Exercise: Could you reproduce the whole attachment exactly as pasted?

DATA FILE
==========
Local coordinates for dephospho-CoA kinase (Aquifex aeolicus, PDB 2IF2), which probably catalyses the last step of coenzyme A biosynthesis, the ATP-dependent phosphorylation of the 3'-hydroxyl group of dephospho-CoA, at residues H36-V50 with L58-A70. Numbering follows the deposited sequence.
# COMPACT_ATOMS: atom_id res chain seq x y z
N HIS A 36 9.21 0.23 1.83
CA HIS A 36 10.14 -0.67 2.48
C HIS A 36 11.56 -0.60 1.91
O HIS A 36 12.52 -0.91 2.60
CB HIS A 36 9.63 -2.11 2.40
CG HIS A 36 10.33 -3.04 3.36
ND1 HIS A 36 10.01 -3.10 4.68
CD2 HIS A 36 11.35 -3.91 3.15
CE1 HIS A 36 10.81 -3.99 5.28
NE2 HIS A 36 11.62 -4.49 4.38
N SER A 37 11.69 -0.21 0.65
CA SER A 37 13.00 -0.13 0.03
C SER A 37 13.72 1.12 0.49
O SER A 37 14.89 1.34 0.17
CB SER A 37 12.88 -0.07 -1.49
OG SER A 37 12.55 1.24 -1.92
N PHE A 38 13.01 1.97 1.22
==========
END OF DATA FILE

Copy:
Local coordinates for dephospho-CoA kinase (Aquifex aeolicus, PDB 2IF2), which probably catalyses the last step of coenzyme A biosynthesis, the ATP-dependent phosphorylation of the 3'-hydroxyl group of dephospho-CoA, at residues H36-V50 with L58-A70. Numbering follows the deposited sequence.
# COMPACT_ATOMS: atom_id res chain seq x y z
N HIS A 36 9.21 0.23 1.83
CA HIS A 36 10.14 -0.67 2.48
C HIS A 36 11.56 -0.60 1.91
O HIS A 36 12.52 -0.91 2.60
CB HIS A 36 9.63 -2.11 2.40
CG HIS A 36 10.33 -3.04 3.36
ND1 HIS A 36 10.01 -3.10 4.68
CD2 HIS A 36 11.35 -3.91 3.15
CE1 HIS A 36 10.81 -3.99 5.28
NE2 HIS A 36 11.62 -4.49 4.38
N SER A 37 11.69 -0.21 0.65
CA SER A 37 13.00 -0.13 0.03
C SER A 37 13.72 1.12 0.49
O SER A 37 14.89 1.34 0.17
CB SER A 37 12.88 -0.07 -1.49
OG SER A 37 12.55 1.24 -1.92
N PHE A 38 13.01 1.97 1.22